Marriages have remained unchanged for many years now, however wedding photography is changing on a yearly basis.
Once, wedding photography was a formal affair. Your grandparents and great grandparents’ wedding photos will likely be incredibly formal, often featuring the newlyweds in almost standardised poses — outside the church or against a background. While these snaps are still treasured, wedding photography has moved away from this formality.
Now, wedding photography is much more natural; rather than a checklist of essential poses and shots, photographers fluidly capture the day as it unfolds. Documenting this change in wedding photography style is Lake District Country Hotels.
The day in pictures
Brides are favouring action shots, as opposed to the traditional posed shots these days. While the bulky cameras of the past resigned wedding photography to cramped studios for bridal shoots after the ceremony itself, a lot has changed as a result of portable, modern cameras.
Only recently have we seen the shift to documentary style photography, which captures candid shots of the bride and groom and their guests at each stage of their special day — from getting ready, right through to their first dance. This could never have been possible without technological advancement; previously limited by film cameras, photographers can now shoot and store a near endless amount of photos on just one memory card.
This shift benefits photographers too. While they once fussed over the little details, such as the position of a bridesmaids’ bouquet, imperfect photos are now desired by couples. Of course, this doesn’t mean that bad photography is wanted — far from it. Rather, couples now appreciate quirky shots that show their day for what it really is — whether that’s the bride getting the giggles during the ceremony or younger guests pulling funny faces.
Humour incorporated into photos
Couples are seeking humour in their photos in modern times, silly shots are becoming more common alongside the more serious, candid shots.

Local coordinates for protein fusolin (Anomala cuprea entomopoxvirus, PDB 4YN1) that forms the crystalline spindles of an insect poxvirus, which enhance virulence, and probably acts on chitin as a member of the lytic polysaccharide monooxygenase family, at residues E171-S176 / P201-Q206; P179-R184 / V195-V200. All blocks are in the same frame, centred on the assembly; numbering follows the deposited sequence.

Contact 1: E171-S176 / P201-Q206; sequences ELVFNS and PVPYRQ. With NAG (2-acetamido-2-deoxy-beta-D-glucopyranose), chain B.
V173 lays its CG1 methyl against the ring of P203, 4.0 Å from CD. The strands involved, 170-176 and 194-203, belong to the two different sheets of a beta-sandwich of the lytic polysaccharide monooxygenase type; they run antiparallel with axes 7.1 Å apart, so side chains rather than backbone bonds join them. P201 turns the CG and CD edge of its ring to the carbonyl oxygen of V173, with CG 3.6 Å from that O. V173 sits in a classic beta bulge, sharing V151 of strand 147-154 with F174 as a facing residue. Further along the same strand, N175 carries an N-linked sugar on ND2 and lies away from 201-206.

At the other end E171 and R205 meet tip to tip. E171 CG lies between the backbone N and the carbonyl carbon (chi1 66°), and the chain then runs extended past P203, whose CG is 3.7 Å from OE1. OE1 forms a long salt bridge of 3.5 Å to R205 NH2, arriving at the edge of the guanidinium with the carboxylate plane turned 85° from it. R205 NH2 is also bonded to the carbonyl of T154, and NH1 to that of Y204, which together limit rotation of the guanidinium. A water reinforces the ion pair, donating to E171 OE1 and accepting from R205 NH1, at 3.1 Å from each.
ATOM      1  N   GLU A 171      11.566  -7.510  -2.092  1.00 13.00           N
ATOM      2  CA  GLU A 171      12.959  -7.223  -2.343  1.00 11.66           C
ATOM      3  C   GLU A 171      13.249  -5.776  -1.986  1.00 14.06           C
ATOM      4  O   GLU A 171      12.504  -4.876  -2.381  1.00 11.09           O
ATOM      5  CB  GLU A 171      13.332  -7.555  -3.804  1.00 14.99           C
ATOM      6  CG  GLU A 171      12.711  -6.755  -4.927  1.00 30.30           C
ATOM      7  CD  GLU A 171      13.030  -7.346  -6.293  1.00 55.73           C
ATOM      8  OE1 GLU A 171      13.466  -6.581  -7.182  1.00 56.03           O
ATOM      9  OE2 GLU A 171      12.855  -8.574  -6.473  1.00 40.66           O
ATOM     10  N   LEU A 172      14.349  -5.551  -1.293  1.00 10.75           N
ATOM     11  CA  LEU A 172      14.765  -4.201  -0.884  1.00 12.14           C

Examples of this type of shot which you may recognise include the groomsmen lifting up the bride, or the bridesmaids posing under the bride’s veil. Some couples may even buy their own props to up the silliness ante — grooms can get sticker transfers for the soles of their shoes that say ‘help me’, which the congregation will see as he kneels at the altar, unbeknown to the bride!
These little quirks are growing in popularity as ways of capturing the personality of the bride and groom and overall atmosphere of the day. The shots are often what brides and grooms look fondly back on after the day is over.
Wedding photography is still serious business, as getting married is one of the most important and memorable days of your life. Romantic shots are still very popular as couples are wanting their love to be showcased via dramatic images.
Again, new technology has changed the possibilities of capturing these shots. Drones with cameras for example can be used to capture aerial shots of the bride and groom in remote surroundings, capturing the beauty of their location.
In essence though, these dramatic, breath-taking shots could not be created without the backgrounds to match. Couples are increasingly selecting their wedding venue based on where it is located, causing a rise in weddings in Cumbria, the Lake District Country House Hotel Wedding and other beauty spots in the UK.
Rise of digital
More and more photographers are moving away from film photography with a clear presence for digital. The rise of digital photography means brides and grooms now have the option of a traditional wedding album, or receiving their photos on a memory stick or saved on a digital drive. Usually, the latter two formats are at a reduced cost, helping couples save some cash on their special day without compromising on photo quality.
As we have discussed, wedding photography styles have evolved over the years. Whether you prefer formal posed shots or more candid imagery, what’s important is that you select a photographer who is able to beautifully capture the unfolding of your day and the memories made.